UBC Theses and Dissertations
An examination of alternate financing for co-operative housing Pomeroy, Steve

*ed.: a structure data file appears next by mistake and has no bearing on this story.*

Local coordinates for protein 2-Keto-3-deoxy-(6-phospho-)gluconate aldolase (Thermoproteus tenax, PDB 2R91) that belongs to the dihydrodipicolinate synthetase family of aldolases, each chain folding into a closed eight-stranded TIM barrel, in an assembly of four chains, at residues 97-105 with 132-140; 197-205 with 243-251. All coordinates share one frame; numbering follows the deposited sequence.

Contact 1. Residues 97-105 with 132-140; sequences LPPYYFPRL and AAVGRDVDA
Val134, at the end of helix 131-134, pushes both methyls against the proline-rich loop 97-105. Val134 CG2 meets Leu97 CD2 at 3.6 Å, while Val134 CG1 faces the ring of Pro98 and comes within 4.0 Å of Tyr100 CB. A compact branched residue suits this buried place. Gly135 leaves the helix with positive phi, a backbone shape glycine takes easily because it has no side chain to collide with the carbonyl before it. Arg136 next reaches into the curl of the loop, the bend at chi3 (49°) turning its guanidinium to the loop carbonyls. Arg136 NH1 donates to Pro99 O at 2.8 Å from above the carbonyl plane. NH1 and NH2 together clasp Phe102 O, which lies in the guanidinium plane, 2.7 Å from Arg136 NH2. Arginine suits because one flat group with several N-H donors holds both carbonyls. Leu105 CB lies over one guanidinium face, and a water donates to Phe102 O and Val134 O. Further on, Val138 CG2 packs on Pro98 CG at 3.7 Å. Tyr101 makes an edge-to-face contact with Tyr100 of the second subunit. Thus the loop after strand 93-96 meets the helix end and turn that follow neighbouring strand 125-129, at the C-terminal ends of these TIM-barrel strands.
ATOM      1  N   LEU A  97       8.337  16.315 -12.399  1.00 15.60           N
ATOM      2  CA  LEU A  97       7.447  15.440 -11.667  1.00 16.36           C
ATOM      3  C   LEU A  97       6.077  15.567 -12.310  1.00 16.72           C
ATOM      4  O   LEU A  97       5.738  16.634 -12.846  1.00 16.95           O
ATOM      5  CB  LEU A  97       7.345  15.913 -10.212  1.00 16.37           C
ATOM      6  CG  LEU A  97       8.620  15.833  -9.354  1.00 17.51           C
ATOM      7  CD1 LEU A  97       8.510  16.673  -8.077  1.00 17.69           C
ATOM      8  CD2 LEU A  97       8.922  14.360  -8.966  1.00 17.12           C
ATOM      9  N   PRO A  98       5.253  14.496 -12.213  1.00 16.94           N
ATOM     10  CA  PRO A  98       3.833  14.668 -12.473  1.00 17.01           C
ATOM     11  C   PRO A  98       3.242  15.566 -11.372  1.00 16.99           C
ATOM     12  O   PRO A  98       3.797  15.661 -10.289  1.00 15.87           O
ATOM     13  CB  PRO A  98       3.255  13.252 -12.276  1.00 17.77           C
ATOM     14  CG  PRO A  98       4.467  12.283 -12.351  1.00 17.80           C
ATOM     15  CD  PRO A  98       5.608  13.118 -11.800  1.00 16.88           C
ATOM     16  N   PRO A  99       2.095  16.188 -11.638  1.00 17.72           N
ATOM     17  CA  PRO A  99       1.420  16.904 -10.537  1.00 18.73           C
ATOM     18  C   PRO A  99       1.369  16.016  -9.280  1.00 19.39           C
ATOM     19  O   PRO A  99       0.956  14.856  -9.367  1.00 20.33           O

The past decade has seen the emergence of an increasing housing problem characterized by constraints on accessibility to homeownership and a rental sector frustrated by prohibitively high development costs. In addressing this problem this thesis proposes that co-operative tenure be pursued as an affordable alternative to the traditional forms of ownership or rental tenure. The historical struggle for legitimation of co-operative tenure in government housing policy has more recently resurfaced with the Federal Government threatening to curtail funding to the Co-operative Housing Program. This thesis contends that the future of the co-operative housing movement in Canada lies in the extrication of the movement from its current dependence of substantial government subsidies. It is proposed that this objective be pursued through innovative financing methods. Data from a recently developed co-operative project have been utilized in base case simulations with various financing techniques. Both Price Level Adjusted Mortgages and bond financing were found to be effective in overcoming the prohibitively high housing charges necessitated for a multi-family co-operative housing development to be economically viable without government assistance through direct grants or loans, or indirect tax benefits. The nature of these two financing techniques would however still require government support in the form of loan guarantees, bond issue, and legislative amendments. This thesis concludes with the proposition that through the adoption of innovative financing the co-operative sector could move toward a position of greater independence. Concurrently, government could utilize indexed mortgage financing to increase cost effectiveness and targetting of existing social housing programs.